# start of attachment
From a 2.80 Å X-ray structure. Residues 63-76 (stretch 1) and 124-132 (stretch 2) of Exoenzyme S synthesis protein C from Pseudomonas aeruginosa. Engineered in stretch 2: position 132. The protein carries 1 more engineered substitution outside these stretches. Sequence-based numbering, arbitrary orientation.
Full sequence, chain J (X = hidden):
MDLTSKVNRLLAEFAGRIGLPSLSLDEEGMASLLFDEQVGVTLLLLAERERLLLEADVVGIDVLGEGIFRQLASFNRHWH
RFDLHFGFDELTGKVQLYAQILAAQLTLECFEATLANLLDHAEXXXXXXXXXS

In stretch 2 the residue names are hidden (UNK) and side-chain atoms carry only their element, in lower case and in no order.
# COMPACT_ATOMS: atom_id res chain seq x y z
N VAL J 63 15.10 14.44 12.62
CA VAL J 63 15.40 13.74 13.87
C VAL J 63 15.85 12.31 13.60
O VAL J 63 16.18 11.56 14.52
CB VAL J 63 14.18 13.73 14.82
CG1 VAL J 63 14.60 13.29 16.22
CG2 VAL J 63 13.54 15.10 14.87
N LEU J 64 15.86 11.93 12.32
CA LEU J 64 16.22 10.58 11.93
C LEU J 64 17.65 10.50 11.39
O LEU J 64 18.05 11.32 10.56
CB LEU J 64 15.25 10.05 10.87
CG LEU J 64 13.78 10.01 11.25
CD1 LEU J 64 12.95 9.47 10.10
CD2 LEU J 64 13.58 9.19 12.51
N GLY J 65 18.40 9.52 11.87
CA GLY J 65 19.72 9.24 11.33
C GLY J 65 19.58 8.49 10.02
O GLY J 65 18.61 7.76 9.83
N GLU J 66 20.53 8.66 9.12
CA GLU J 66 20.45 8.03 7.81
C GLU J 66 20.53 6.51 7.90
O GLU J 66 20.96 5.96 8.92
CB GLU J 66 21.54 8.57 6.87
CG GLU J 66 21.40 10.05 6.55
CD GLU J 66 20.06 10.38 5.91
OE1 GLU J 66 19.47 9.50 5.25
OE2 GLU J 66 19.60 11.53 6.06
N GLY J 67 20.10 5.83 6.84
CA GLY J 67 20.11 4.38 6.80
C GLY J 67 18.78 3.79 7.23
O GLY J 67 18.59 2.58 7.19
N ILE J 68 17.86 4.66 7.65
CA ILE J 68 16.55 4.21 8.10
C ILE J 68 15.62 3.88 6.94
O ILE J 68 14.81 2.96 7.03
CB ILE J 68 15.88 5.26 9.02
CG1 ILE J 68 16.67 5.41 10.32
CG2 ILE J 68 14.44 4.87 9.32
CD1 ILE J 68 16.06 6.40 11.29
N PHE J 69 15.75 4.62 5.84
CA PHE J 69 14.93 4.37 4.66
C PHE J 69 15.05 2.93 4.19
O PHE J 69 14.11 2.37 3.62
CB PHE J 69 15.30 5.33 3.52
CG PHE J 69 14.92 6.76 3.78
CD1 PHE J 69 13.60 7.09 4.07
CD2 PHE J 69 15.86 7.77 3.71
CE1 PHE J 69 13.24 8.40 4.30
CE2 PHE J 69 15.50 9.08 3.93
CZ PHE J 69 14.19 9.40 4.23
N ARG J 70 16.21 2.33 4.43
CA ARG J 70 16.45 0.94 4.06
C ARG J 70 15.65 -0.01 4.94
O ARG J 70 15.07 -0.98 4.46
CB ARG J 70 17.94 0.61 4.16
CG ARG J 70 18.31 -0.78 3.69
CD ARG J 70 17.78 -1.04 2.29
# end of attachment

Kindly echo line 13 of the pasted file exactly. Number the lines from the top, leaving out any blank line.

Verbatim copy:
CG2 VAL J 63 13.54 15.10 14.87